The spirit of Don Quixote has surfaced, and partly triumphed, in a band of media-savvy Parisians who captured the imagination of France by tilting at the windmills of homelessness and French bureaucracy.
For a month, the "Children of Don Quixote" enlisted well-fed, well-off Parisians to leave their salons and sleep in 300 bright red tents on the cobblestones with the homeless, in a show of solidarity.
Within weeks, not only had similar "Quixote cities" sprung up in Marseilles, Lyon, Strasbourg, Bordeaux, and Toulouse, but the French government increased funds to $92 million from $11 million, allowing shelters to stay open 24 hours – and on Monday earmarked $46 million more to place 27,000 persons. Next month, lawmakers will debate a law that makes housing a legal right – something President Jacques Chirac, under pressure from the Quixote media coverage, proposed in his New Year address.
Not bad, say the Quixotes, for an idea that started with €20, a camera, and four friends.
Whether such promises will survive the spring elections is unclear. Nevertheless, through a movement perhaps unseen before in Europe, Quixote gave the problem a new profile, creating a "radical change" in policy, says Augustin Legrand, whose family of comedic actors was the central in the group's founding.
"It's become something special; I've not seen anything like it in Europe," says Harold, a Roman Catholic social worker who Wednesday drove from Bonn, Germany, to see what all the fuss was about. "In Germany, homeless complain they are treated badly, there's hostility toward them. And no one talks about it. In France, there's just indifference. But at least that has allowed the problem to be raised in public."
Jean-Baptiste Legrand, a film producer and president of Quixote, says that, "No one who is human really likes this problem. Everyone talks about it a little bit, but no one really speaks loudly.... We just felt like in this country we shouldn't leave people in the street."
Emmaus, an international homeless advocacy group, this week called Quixote's action "significant."
The plight of the homeless, known in France as "SDF," or "sans domicile fixes," is not yet regarded as an acute problem. An official 2001 study suggests 89,000 homeless people.
But the Abbe Pierre Foundation claims that the number is now twice that. With new immigrants and a restless North African population in the suburbs, the problem is growing. Paris has many street dwellers.
The Quixote "city" looks like a Christo installation – red nylon pup tents lined single file along a grayish canal built by Napoleon in 1825 to bring clean water into the city.
Canal St. Martin wends through bohemian clubs and bourgeoisie apartments, making the tents a clear statement.
In fact, the location in a "bo-bo" neighborhood is part of the Quixote strategy to play to the center of French politics, rather than to try to shout about the issue from the extreme left, where it has been most at home.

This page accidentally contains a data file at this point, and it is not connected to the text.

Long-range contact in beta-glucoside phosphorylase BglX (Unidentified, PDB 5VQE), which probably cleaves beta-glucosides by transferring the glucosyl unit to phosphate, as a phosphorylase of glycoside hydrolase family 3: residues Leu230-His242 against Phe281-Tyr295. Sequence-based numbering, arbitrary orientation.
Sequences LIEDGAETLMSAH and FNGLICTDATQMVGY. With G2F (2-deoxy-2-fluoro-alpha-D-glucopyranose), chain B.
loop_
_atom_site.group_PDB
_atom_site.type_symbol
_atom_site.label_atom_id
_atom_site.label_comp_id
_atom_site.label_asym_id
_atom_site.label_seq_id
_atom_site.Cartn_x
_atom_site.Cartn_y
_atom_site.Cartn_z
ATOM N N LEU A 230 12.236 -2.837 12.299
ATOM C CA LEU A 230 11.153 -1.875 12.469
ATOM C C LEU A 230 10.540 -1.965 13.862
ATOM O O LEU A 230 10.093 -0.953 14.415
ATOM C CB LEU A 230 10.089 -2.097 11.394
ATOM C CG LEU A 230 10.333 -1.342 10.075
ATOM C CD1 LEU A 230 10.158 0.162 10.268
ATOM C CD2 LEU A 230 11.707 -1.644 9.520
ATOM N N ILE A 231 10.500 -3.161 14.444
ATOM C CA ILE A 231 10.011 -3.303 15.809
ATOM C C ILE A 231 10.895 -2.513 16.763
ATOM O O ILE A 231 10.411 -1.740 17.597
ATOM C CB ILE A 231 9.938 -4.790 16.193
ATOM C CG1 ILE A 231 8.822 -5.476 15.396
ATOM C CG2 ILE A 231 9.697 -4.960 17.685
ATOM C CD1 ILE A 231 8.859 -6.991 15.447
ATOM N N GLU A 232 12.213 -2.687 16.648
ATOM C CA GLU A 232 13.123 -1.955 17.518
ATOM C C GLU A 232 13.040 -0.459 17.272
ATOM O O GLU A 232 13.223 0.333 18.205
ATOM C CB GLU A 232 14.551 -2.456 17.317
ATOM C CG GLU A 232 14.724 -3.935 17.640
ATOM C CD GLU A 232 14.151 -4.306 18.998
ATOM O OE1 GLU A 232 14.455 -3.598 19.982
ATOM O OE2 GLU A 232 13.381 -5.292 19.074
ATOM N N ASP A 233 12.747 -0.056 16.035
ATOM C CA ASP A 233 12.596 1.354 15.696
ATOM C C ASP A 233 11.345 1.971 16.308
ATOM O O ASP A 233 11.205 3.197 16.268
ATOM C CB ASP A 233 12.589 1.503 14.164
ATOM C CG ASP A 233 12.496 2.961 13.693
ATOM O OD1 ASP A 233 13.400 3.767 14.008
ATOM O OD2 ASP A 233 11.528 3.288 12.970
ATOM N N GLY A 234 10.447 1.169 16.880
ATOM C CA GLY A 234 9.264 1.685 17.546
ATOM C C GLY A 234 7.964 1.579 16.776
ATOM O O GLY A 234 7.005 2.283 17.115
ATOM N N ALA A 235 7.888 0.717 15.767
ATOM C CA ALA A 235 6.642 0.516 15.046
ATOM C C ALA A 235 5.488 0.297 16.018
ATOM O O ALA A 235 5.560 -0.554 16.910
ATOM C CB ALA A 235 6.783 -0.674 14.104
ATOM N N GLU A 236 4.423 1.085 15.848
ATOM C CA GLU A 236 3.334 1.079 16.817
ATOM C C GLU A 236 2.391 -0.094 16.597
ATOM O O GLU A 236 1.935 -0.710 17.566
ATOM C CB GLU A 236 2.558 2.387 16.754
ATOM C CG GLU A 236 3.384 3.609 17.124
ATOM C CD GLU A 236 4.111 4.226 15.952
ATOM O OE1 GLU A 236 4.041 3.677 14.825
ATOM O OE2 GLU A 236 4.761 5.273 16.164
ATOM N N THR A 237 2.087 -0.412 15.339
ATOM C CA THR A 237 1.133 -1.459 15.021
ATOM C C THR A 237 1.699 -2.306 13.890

Tents are numbered. Some are now painted or marked with identifying elements. Nabila, who lives in tent No. 39, has "handicapped" marked on her tent.
She stays across from tent No. 40, which houses fellow Tunisian Amara Sahli, a middle-aged man whose parents left him in Paris as a young boy. "If I can find a place to live, things might get better," he offers.
Yet with success and promises under their belt, the Quixotes face new tensions. The tents are an embarrassment, and the government wants them gone. Quixote founder Augustin Legrand last week promised the SDF would stay until all homeless are settled, but that may not be viable.
And even Mr. Legrand is now hinting that the tents should be moved.
Housing activists who joined Quixote's parade now accuse the group of being a grandstanding media sellout.
Legrand himself hasn't stayed, flying this week to South Africa for an acting job.
Many blue-collar French complain that President Chirac's promises for the homeless come at their expense. Some 1.4 million low-wage workers have waited for years on lists for low-cost housing. It is unfair, they say, to appropriate such homes because a lobby group made a successful stink.
At 86 Café, a small, smoky standup joint near the canal, and unofficial headquarters for Quixote, talk is sharper and the atmosphere tenser, locals note. Quixote president Jean-Baptiste Legrand, tall with a scraggly beard and a cellphone permanently plastered to his ear, looks a bit haggard.
A street artist who calls herself "Sapphram" inches into the claque around him, and puts her face squarely into his.
"I didn't stay here since Nov. 28 to get 300 houses and for things to be forgotten. You and your family have not shared with us your decision to sell out," she charges. "You have betrayed us."
Legrand retorts: "You have been a housing activist 20 years and you got nothing. We've done this three months, and we've got something!"
An 86 Café denizen tells reporters, "Many of us don't have a decent house. Now we are going to wait longer, and everything changes because someone made a big noise? That's causing anger, too."